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Abstract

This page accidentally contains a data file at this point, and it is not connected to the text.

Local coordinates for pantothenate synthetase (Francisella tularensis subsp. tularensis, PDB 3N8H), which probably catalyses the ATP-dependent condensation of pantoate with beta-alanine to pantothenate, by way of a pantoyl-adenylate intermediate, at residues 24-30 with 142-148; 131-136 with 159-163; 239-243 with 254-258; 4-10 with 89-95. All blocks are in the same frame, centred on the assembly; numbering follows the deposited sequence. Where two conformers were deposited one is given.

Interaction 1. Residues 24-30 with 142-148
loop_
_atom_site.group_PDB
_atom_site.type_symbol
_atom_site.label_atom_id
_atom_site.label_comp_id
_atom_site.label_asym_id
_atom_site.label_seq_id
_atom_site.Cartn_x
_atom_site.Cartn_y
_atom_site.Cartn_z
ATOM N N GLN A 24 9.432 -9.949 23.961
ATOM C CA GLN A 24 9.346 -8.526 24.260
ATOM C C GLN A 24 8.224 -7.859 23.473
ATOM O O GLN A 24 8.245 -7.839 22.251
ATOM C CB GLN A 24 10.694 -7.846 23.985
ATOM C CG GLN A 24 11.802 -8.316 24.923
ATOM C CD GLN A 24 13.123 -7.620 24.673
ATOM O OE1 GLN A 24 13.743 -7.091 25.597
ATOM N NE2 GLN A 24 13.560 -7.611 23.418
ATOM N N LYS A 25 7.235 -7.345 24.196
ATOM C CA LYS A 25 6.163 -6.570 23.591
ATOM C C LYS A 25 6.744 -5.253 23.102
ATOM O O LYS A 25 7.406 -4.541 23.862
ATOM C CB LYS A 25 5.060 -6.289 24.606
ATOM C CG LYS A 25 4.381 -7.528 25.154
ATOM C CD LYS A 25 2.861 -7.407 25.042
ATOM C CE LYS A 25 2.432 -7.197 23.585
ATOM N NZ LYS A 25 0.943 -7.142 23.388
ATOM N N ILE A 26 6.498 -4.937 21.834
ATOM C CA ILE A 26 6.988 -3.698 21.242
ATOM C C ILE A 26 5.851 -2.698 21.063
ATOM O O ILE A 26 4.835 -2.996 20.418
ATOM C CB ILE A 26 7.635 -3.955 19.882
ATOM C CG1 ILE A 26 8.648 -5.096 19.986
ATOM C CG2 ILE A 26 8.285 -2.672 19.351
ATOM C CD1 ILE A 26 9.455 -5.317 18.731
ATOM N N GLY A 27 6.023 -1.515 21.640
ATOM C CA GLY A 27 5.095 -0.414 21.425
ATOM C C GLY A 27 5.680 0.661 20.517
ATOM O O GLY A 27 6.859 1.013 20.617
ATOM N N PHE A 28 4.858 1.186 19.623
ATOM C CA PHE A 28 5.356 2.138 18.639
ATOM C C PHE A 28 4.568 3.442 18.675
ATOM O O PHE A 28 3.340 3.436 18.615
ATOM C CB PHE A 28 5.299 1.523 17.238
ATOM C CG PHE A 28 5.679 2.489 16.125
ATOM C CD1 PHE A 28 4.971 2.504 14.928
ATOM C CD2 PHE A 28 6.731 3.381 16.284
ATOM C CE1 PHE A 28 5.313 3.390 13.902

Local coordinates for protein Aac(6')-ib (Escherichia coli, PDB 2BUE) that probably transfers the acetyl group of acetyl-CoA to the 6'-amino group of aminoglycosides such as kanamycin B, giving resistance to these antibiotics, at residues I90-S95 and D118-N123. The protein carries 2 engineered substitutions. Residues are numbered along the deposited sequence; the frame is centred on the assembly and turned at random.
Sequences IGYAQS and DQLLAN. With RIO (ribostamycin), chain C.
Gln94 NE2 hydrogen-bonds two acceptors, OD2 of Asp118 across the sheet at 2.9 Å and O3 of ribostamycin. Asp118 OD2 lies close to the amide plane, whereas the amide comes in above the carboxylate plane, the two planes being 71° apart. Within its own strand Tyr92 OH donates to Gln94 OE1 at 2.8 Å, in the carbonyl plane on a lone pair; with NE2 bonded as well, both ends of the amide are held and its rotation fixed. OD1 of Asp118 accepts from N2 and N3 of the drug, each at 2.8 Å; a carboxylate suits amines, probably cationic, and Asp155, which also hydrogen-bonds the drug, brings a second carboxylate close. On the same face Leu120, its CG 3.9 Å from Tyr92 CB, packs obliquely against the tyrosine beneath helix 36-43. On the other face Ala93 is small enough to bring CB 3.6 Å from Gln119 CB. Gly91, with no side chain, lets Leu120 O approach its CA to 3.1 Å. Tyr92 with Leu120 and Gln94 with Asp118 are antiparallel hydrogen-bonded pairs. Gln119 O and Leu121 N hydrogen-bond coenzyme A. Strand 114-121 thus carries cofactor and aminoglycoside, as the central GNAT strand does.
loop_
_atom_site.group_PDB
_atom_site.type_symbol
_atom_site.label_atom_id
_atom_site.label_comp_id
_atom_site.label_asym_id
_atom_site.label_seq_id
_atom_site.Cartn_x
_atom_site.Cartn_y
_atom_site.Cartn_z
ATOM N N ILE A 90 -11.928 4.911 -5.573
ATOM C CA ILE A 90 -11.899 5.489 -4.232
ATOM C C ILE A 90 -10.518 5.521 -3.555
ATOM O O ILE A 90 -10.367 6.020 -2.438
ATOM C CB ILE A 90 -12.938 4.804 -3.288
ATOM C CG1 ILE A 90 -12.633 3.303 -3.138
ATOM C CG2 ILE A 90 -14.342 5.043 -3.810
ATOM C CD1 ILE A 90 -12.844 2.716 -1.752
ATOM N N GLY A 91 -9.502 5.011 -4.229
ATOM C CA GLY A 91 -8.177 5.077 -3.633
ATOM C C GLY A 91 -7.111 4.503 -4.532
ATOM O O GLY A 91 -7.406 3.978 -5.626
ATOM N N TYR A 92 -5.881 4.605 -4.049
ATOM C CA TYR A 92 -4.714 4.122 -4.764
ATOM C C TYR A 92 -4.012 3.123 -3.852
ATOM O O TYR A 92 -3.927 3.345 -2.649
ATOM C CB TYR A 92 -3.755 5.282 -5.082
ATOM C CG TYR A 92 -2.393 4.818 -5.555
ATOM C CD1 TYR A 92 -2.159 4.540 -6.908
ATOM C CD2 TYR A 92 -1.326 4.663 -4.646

There is growing recognition that interest is critical for engaging and supporting learners from diverse communities in engineering and other science, technology, engineering, and mathematics (STEM) topics. Although interest research has historically focused on older children, studies demonstrate that preschool-age and younger children also develop persistent, individualized interests in different objects, activities, and topics and that these early interests have important implications for ongoing learning and development. Unfortunately, there is relatively little research on engineering learning in early childhood and almost no work specific to the concept of interest. To begin to address this need, we conducted in-depth case study research with 15 English- and Spanish-speaking families and their preschool-age children participating in a family-based engineering education program through a local Head Start organization. Using systems theory to conceptualize interest development as involving the whole family, the study documented how both children and parents developed engineering-related interests through the program and explored the characteristics of and shifts in these interest systems. The qualitative, cross-case analysis highlighted three aspects of family-level interest development that varied across families and over time: (1) parent awareness, knowledge, and values; (2) family re-engagement with engineering activities; and (3) family use of the engineering design process. Shifts were also observed in a subset of the families that potentially signal movement toward deeper, sustained levels of engineering-related interest.

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